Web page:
Hope is often touted as a critical force in life. I agree. I'm all about being an agent of hope for my kids, being an agent of hope in the world.
But being an agent of hope usually doesn't change the world utterly. It may (and does) improve it, shore it up, grease the wheels of progress, enhance human understanding, pave the way toward greater goods.
Sometimes, though, it is the other side of the line that really is
crucial. It isn't hope that taught me to let go of my desires and control
and methods with Mr. G's eating. It was really losing hope, after having
hope. I described this at Ask Moxie - that revolutions do not happen when there was never any hope. And they don't happen when there was no hope and now there is - you get action, but not revolutionary change. It is only when hope was given, and then was lost, that true revolution occurs. (This from a class called 'Crowds, Cults, and Revolutions' in college.)
Moxie pointed out the relevance to more simple and individual
human actions. I'd been kind of wandering in that direction, but she
snapped things into focus. Yes, this is human nature. So yes, this is
This is 'how we work'.
I had no hope for a while, when Mr G was little, and wouldn't eat more than a few different foods. I just carried on, working with what I had. Then I got a flicker of hope - someone mentioned that maybe he had a feeding disorder and I should get him evaluated by a professional. HOPE - hope that he'd some day eat 'normally'... that this wasn't a forever condition. HOPE.
So I ran with it. Spurred to action, way paved and re-energized to find a solution. We hit the feeding clinic, they worked with him, we worked with him, we did and did and did. And it did a lot. We made a lot of progress.
But not really all the progress. It stopped again. There were more foods in there, but the resistance returned with a change in development, and we were right back at the worry and the certainty that I could not force this on him. In the end, I had to accept utterly that his body was his, and that I had no hope of making him eat the things his body should need (vegetables, say). Certainly not in the quantities I expected his body to need for development and health into adolescence.
My hope oozed away, gradually but constantly. As hope ebbed below the tipping point, my reaction was to fight back. But not to just fight for what I had already had - I needed something more. Something new, something vital, different, REAL. Something that offered not just that flicker of hope, but a true vision of hope... and more, a completely new promise beyond hope.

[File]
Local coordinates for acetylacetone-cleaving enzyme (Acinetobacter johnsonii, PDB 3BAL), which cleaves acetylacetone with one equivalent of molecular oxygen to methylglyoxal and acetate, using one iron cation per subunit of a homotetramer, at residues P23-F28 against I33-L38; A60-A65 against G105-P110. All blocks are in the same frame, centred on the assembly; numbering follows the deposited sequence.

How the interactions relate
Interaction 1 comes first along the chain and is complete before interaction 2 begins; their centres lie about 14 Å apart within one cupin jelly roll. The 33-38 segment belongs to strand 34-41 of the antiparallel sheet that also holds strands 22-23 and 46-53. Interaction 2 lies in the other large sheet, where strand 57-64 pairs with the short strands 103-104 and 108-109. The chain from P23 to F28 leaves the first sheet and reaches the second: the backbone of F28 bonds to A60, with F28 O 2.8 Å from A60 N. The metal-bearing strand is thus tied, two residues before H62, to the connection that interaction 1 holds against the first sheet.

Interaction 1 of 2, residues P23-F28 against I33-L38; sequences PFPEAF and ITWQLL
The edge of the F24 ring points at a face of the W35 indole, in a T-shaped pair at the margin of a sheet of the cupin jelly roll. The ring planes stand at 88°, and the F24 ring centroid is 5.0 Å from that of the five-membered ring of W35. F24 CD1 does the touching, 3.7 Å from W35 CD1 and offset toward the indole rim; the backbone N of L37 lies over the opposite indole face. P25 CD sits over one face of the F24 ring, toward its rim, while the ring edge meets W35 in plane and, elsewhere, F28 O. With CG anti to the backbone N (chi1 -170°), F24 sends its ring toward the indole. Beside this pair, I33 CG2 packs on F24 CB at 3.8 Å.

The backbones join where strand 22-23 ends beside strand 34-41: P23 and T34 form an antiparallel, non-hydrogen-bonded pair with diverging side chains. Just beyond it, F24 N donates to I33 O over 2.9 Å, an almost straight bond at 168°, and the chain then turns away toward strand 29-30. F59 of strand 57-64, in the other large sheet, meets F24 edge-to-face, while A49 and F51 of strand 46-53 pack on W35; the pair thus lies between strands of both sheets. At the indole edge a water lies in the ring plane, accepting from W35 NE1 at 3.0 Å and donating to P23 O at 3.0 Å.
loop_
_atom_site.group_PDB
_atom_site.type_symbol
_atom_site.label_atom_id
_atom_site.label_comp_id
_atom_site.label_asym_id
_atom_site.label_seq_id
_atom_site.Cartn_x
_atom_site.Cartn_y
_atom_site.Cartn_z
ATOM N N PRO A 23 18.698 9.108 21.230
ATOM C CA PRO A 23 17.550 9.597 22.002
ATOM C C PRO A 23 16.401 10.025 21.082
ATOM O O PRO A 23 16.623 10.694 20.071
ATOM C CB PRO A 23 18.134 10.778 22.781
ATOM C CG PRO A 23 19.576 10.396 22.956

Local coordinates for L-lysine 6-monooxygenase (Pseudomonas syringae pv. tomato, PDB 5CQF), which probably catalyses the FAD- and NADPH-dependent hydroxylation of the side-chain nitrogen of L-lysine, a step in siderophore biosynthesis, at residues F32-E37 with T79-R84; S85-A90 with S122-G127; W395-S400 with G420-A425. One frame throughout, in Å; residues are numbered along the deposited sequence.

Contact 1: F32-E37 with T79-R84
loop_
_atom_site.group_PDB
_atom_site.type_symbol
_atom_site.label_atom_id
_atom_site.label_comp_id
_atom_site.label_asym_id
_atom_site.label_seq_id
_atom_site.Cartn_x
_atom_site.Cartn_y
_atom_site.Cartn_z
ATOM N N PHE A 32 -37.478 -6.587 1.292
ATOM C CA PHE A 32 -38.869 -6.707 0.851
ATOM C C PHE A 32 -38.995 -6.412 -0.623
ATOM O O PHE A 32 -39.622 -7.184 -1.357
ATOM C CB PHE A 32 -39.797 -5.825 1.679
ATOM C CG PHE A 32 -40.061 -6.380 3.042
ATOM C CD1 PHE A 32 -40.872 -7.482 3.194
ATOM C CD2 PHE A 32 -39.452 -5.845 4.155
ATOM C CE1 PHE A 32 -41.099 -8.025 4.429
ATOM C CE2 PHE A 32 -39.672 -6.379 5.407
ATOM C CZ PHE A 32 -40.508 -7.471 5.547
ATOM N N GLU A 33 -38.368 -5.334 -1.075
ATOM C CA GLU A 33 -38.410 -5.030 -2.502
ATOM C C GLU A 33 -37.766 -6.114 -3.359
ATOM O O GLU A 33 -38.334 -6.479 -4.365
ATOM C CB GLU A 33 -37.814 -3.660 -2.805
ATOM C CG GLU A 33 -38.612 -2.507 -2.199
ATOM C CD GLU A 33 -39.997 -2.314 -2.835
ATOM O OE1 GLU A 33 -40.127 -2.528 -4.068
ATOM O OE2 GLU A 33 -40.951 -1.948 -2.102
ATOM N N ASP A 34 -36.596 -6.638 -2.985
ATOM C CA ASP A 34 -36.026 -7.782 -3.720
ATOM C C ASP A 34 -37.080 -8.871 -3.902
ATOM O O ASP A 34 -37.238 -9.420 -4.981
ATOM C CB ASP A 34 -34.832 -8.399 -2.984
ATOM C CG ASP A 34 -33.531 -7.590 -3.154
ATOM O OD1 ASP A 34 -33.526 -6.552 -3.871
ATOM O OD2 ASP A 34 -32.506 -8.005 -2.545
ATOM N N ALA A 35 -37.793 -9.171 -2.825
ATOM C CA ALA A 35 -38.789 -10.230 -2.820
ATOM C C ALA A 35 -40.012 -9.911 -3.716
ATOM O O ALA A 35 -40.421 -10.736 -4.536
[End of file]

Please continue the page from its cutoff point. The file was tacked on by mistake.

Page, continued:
That's when I searched and searched, looking for a revolution in thinking, something that wasn't what I'd already learned, something that wasn't what had already been lost. And I found it, again through a feeding clinic, but one with a slightly different message. Instead of working with, and working with, and working around, and working with, I was to let go. Totally let go, and leave the choice to eat or not eat, how much, and when, to him.
Now, I still provided the options, so it wasn't 'candy, or donuts?' as the choices. There were some sweeter options, plus as large a variety of things as he'd eat already as I could maintain, plus things he was welcome to try that were part of the rest of the meals. Granted, what he'd eat already wasn't much. But it was some. We also worked to expand to include anything he thought he might like to try, even if it wasn't what I wanted for him.
So what did that mean? How did I answer the questions? Any way I could, really. Protein? Protein bars. Chocolate protein bars. Gooey ones. More like dessert. But hey, some balance there, some soy protein, some fiber, whatever - if you like it, eat it. If not, don't. It is up to you. I let go.
And that 'up to him' was really the revolution. I had to lose all hope of helping, supporting, guiding, chivvying, wheedling, or any other 'ing' that was from me to him. I had to lose hope of being an instigator of change, in order to effect real change.
I also had to do something my mom taught me (though I'll admit she's spotty on success on this). That is, to relinquish any desire for credit. "It's amazing what can be accomplished when you don't care who gets the credit." Favorite saying of hers. (I'm sure quoted from somewhere, but quite useful regardless.) Even though I wasn't thinking 'pat on the back' credit, I was still thinking 'I am a spur to action' credit. I was thinking 'wind beneath his wings' credit. (Both areas where Mom has trouble letting go of the idea of 'credit')... I saw that in me, and I had to let that go. Hope gone, tear down the whole structure, start over. And not even 'try again' but 'rethink entirely from the foundations up' and 'discard all previous notions' and 'maybe salvage an item or two later, but certainly not up front!'
I think most of my revolutions in thought as a parent are
from this same process. I recognize hope easily, and I recognize a hopeless
case easily, too. If something doesn't work and keeps not working, I don't
stubbornly cling to hope. I allow it to die. And allowing hope to die allows
me to overturn my
expectations, fight for the new answer, bring the revolution into the process of becoming a better parent.
Finding hope is good.
Sometimes, losing hope is better.